The Schusters, who are both 46, will spend about $20,000 for the services of Wide Horizons, including all travel expenses for the next two weeks.
“It’s a myth in adoption, when people have been asked ‘how much did it cost to buy her,'” said Trish Schuster.
And people will come up to someone and ask just that, she said, even though it’s thoughtless and intrusive.
If asked, her response would be “She didn’t cost anything.”
What the Schusters are paying for is the professionalism of the agency staff, she said, which includes a pediatrician that will be traveling with them and a Chinese program coordinator who acts as a liaison between the agency and the Chinese Center for Adoption Affairs, to ensure that everything will go smoothly.
“I don’t mind paying for that level of expertise,” she said. They’ve gotten “prompt attention” anytime they have asked for anything from the agency.
As she now tries to organize the file she’s been keeping into some kind of scrapbook, knowing she won’t have time once her daughter arrives, she said she realizes how much time it has taken and how involved it has been since they began this process about a year ago.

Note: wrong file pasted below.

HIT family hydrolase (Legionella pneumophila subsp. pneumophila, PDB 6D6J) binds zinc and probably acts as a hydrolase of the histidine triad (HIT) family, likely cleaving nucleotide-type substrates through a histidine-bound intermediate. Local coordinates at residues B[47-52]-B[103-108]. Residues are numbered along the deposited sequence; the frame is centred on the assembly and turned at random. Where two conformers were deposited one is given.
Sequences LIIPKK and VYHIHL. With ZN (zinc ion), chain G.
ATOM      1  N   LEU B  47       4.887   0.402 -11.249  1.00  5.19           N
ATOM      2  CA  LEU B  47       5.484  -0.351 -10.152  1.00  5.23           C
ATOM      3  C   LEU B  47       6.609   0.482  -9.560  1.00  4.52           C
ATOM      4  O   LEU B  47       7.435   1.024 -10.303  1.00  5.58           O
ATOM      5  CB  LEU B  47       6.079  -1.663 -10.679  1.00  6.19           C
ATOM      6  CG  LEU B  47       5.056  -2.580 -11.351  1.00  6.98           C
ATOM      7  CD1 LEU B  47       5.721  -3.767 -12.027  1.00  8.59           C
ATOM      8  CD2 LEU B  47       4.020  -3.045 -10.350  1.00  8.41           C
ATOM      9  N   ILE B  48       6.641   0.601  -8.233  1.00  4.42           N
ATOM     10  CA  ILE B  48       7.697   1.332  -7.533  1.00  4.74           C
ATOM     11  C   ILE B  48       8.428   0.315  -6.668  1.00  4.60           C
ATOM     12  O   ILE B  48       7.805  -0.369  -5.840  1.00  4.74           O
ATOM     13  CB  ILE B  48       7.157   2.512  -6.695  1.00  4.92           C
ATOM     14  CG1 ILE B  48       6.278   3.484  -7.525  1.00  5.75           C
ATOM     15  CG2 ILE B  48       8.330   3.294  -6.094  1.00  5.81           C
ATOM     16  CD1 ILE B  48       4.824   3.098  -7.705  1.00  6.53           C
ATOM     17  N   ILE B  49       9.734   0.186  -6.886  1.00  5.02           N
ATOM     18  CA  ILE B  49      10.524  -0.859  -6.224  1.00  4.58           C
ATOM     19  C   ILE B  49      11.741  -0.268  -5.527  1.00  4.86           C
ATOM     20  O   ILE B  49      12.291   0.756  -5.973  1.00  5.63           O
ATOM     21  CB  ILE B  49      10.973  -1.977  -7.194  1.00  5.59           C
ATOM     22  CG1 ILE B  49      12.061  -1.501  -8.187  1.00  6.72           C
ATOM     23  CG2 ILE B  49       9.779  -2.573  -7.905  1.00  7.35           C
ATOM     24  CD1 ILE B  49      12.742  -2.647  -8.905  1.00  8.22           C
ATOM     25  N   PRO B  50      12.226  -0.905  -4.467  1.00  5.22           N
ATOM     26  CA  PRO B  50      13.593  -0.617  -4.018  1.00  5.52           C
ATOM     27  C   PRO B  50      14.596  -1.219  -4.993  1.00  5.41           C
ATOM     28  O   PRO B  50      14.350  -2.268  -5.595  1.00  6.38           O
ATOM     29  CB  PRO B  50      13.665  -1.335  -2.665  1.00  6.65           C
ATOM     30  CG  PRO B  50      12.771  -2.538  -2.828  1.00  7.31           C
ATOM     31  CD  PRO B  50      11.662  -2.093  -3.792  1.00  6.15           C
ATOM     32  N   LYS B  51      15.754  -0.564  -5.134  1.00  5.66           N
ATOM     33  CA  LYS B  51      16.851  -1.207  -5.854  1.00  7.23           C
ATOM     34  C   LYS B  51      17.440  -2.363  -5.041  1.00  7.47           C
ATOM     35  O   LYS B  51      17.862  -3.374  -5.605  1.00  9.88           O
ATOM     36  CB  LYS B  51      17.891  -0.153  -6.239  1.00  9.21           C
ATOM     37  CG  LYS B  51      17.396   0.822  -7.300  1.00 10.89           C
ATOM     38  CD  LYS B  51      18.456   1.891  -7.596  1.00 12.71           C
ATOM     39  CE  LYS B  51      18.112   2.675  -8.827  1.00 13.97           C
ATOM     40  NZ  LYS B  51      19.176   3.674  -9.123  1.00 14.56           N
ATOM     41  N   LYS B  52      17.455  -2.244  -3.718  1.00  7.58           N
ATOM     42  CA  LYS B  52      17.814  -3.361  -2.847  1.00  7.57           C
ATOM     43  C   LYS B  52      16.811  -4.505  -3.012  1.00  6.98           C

As Schuster puts it, they have jumped through a lot of hoops.
“People say you should pass a test and get a license to have a child,” he said. “That’s what these agencies do.”
They have been fingerprinted, had criminal background checks, had their residency checked through local police and have provided employment histories and extensive financial information.
After all that, “then it gets personal,” said Schuster. A social worker did a walk through of their home and talked with them about their upbringing, their values, and attitudes.